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4.3 Wage Differentials and Discrimination

4.3 Wage Differentials and Discrimination

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Wage Differentials and Discrimination 4.

3
Wage differentials
To explain the wage differentials among different industries and categories of people and job, the influence of four factors is to be taken into account. The factors areI. II. III. IV. Compensating wage differentials Difference in labor quality, Rent elements in the wage of unique individuals, Presence of non-competing group in labor market.

I. Compensating wage differentials Some of the tremendous wage differentials observed in everyday life arise because of differences in the quality of jobs. Jobs differ in their attractiveness; hence wage may have to be raised to coax people into the less attractive job. Wage differentials that serve to compensate for the relative attractiveness, or nonmonetary difference, among jobs are called compensating wage differentials. Jobs that involve hard physical, tedium, low social prestige, irregular employment, seasonal lay off, and physical risk all tend to be less attractive. The theory of compensating wage differentials provides one explanation of wage differences across individuals and across occupations. This theory suggests that wage differentials exist, in part, to compensate workers for non-pecuniary characteristics of alternative types of employment. The theory of compensating wage differentials was first expressed in detail in 1776 by Adam Smith in the Wealth of Nations, (Book I: Chapter X). Let's consider an example to illustrate this concept. Suppose that two occupations (X and Y) are initially perceived as being equivalent in all attributes (e.g., educational requirements, job stress, working conditions, and other characteristics). In this case, it would be expected that labor supply adjustments would equate wages between these two occupations (as illustrated below).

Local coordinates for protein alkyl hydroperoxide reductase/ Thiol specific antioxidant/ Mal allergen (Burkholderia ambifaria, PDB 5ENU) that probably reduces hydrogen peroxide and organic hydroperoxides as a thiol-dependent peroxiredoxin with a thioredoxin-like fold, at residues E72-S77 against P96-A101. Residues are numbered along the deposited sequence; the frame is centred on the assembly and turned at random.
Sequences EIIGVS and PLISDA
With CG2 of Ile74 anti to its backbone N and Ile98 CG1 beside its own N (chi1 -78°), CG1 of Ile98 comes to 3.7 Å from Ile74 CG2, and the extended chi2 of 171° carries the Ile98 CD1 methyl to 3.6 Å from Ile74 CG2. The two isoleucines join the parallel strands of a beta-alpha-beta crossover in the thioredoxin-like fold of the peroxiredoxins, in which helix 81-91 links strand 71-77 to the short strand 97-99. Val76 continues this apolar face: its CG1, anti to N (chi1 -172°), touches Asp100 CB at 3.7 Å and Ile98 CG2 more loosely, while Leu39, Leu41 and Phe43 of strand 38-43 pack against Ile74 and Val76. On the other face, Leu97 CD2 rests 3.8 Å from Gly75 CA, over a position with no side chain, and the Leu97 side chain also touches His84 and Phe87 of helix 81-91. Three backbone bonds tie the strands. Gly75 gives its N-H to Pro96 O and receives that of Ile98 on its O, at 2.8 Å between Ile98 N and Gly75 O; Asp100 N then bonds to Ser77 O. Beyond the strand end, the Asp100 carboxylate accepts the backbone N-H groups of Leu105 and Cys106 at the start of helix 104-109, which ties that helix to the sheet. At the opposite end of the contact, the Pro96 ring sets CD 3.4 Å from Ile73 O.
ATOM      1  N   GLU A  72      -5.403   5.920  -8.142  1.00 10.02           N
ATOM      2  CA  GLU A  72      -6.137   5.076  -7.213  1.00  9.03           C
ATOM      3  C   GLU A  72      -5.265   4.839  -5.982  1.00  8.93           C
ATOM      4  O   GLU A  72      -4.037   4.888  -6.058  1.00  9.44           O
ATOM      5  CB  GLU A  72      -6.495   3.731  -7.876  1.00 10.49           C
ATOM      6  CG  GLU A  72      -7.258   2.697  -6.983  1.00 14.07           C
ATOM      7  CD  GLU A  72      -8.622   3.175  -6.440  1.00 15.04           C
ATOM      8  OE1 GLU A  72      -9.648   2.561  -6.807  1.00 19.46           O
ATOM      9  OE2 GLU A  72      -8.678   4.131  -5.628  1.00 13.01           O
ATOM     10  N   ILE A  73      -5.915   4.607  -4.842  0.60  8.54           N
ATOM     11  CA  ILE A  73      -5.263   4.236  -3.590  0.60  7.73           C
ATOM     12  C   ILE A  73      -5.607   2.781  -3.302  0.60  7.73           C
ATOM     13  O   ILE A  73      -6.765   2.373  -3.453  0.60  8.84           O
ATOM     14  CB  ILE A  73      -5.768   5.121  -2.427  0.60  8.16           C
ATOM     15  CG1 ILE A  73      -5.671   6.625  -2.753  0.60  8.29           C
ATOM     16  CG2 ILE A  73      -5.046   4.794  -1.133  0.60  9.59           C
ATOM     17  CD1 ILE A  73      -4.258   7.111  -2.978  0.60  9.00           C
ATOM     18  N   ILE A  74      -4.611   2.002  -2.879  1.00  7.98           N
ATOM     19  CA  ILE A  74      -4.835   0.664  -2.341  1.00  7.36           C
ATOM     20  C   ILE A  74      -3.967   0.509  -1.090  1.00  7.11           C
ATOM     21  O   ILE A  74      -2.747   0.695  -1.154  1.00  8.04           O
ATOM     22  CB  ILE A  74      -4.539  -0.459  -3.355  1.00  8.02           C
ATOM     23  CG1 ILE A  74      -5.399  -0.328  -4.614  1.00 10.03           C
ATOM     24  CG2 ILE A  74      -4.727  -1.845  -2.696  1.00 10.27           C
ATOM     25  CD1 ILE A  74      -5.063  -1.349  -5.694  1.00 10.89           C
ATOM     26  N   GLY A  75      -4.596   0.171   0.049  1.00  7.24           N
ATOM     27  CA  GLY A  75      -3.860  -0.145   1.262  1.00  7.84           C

Suppose, though, that it is discovered that workers in occupation Y face a greater risk of suffering a fatal on-the-job injury than workers in occupation X (a perfectly safe occupation). This will induce some workers to migrate from occupation Y to occupation X. Migration continues until the wage difference between the two jobs is large enough to induce workers to stay in their current occupations. The diagram below illustrates this possibility.

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Wage Differentials and Discrimination 4.3

The wage differential w"-w' is the amount that a worker must be compensated to accept the additional risk associated with employment in the risky occupation. This compensating wage differential can be thought of as the risk premium associated with employment in occupation Y. The left-side diagram below illustrates the magnitude of this compensating wage differential.